Breaking Artist: The National

May 30, 2007 4:25 PM ET

Who: Graphic design school drop-outs Matt Beringer (vox) and Scott Devendorf (bass) recruited Devendorf's brother Bryan, plus fellow Ohio natives (and twin brothers) Aaron and Bryce Dessner to play music together after relocating separately from Cincinnati to Brooklyn in 1999. The fivesome started recording tunes on a lark, crafting orchestral anthems that drew sonic inspiration from Guided By Voices, the Smiths, the Replacements and Violent Femmes. Eight years and four albums later, the quintet has arrived, first with the release of 2005's Alligator, an indie-rock blockbuster that sold more than 60K, and this month with the critically loved Boxer -- a strings-bolstered collection of epic blue-collar yarns. Read a live review of the National's NYC Bowery Ballroom show here.

Hear It Now: Feast your ears on boozy ballads like "Fake Empire" and "Mistaken For Strangers" on their MySpace page.

To read the new issue of Rolling Stone online, plus the entire RS archive: Click Here

Music Main Next
Around the Web
Powered By ZergNet
Daily Newsletter

Get the latest RS news in your inbox.

Sign up to receive the Rolling Stone newsletter and special offers from RS and its
marketing partners.


We may use your e-mail address to send you the newsletter and offers that may interest you, on behalf of Rolling Stone and its partners. For more information please read our Privacy Policy.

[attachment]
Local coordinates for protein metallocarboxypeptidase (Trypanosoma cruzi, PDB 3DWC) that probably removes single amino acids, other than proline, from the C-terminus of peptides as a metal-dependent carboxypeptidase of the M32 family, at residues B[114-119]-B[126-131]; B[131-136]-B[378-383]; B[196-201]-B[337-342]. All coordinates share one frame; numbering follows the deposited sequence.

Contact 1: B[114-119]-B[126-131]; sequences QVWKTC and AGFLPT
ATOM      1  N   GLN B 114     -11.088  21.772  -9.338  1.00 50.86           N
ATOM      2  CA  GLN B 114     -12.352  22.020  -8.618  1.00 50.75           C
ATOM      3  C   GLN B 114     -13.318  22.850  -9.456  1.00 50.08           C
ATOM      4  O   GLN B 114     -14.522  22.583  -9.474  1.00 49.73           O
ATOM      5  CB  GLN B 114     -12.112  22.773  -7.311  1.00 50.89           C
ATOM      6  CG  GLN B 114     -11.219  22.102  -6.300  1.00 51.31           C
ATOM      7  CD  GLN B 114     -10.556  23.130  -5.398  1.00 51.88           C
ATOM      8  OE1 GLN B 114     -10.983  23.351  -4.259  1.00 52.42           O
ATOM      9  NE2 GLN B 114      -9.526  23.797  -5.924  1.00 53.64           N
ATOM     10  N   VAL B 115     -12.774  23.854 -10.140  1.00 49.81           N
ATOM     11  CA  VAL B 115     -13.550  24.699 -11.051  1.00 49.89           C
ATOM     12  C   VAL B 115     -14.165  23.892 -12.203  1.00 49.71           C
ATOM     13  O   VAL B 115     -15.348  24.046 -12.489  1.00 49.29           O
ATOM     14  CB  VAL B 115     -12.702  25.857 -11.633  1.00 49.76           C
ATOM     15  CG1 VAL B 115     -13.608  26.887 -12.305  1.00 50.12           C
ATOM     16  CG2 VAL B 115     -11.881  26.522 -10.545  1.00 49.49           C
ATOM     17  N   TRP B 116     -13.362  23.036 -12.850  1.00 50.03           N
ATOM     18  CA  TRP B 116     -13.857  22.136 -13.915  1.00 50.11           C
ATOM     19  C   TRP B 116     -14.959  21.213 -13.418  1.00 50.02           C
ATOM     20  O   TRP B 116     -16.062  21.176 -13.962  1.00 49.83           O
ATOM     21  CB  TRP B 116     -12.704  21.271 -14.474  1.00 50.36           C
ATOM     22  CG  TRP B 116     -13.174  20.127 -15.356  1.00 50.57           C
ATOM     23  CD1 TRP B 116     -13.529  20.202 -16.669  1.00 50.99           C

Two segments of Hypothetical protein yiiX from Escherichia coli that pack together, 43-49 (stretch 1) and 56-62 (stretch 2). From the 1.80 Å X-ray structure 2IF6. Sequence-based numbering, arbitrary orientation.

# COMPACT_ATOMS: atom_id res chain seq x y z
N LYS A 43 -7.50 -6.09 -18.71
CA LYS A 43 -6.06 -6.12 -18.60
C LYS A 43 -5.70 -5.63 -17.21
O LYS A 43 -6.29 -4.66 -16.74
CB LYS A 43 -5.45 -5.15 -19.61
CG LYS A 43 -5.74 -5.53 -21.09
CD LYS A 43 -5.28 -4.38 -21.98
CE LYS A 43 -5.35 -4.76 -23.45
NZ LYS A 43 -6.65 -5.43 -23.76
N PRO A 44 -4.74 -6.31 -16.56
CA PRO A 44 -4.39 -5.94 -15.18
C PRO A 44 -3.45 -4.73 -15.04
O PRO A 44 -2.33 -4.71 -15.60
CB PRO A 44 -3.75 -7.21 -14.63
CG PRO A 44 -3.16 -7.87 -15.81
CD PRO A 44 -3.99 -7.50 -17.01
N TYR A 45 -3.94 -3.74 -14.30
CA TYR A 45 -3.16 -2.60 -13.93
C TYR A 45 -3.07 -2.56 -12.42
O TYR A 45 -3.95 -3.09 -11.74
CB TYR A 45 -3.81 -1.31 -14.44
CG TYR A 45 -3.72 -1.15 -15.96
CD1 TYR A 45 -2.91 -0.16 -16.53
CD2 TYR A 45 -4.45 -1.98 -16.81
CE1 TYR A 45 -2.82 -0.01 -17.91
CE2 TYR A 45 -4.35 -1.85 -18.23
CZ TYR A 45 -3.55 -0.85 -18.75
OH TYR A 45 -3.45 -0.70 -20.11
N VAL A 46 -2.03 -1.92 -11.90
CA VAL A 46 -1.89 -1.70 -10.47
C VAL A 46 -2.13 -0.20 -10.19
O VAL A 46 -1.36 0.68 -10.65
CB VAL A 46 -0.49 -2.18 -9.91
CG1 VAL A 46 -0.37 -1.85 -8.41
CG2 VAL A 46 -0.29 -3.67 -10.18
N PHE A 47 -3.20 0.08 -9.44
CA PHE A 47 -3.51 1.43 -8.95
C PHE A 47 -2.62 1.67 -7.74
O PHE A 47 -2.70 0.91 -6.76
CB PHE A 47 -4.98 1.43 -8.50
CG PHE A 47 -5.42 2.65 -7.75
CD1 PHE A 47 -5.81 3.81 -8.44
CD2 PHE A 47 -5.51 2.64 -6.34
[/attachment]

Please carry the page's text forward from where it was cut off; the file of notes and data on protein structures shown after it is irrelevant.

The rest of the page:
Song Stories

“Hungry Like the Wolf”

Duran Duran | 1982

This indulgent New Romantic group generated their first U.S. hit with the help of what was at the time new technology. "Simon [Le Bon] and I, I think, had been out the night before and had this terrible hangover," said keyboardist Nick Rhodes. "For some reason we were feeling guilty about it and decided to go and do some work." Rhodes started playing with his Jupiter-8 synth, and then "Simon had an idea for a lyric, and by lunchtime when everyone else turned up, we pretty much had the song." The Simmons drumbeat was equally important to the sound of "Hungry Like the Wolf," as Duran Duran drummer Roger Taylor stated it "kind of defined the drum sound for the Eighties."

More Song Stories entries »